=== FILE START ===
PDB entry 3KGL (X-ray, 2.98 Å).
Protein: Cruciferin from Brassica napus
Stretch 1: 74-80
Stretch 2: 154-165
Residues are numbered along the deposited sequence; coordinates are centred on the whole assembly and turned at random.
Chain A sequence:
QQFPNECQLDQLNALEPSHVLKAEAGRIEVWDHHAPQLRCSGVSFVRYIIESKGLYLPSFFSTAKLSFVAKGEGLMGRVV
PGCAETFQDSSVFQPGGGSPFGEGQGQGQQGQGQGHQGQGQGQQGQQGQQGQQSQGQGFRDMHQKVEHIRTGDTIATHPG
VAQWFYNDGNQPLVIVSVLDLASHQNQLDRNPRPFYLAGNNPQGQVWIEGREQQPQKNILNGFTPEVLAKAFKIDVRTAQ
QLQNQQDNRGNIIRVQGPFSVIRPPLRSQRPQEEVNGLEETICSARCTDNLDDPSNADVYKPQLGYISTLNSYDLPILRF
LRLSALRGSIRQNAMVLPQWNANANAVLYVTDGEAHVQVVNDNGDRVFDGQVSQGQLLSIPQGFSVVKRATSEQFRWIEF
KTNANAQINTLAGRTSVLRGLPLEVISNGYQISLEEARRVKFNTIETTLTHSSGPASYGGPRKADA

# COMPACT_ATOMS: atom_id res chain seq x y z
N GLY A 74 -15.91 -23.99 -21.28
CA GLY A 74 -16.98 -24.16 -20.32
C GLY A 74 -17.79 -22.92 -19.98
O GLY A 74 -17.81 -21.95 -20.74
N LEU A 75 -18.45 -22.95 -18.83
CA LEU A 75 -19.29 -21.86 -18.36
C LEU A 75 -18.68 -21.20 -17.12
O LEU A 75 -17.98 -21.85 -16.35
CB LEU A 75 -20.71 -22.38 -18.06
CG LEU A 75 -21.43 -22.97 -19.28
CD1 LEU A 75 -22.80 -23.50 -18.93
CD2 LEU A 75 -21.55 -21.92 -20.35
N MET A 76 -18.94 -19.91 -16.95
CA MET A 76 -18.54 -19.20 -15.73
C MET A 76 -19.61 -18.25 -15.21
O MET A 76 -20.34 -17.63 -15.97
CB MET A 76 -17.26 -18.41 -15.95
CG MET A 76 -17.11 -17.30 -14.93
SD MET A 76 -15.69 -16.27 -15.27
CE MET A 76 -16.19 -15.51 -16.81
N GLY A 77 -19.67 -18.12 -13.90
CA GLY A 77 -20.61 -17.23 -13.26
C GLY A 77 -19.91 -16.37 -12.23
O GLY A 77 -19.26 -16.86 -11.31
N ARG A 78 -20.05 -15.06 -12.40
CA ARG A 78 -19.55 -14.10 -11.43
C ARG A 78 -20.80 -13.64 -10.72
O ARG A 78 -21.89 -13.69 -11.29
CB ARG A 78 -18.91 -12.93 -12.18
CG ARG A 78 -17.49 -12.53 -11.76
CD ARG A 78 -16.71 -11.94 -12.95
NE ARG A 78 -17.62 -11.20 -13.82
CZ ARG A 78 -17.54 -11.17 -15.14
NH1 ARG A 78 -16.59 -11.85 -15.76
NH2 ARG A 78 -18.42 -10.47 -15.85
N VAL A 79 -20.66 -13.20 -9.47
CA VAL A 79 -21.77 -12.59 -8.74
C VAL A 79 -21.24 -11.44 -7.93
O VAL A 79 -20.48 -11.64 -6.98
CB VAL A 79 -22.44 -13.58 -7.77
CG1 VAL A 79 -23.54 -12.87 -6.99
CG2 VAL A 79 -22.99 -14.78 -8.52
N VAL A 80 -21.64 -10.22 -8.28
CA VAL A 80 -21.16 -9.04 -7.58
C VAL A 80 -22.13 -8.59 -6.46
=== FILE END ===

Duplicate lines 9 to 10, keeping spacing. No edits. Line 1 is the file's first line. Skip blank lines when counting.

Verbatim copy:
VAQWFYNDGNQPLVIVSVLDLASHQNQLDRNPRPFYLAGNNPQGQVWIEGREQQPQKNILNGFTPEVLAKAFKIDVRTAQ
QLQNQQDNRGNIIRVQGPFSVIRPPLRSQRPQEEVNGLEETICSARCTDNLDDPSNADVYKPQLGYISTLNSYDLPILRF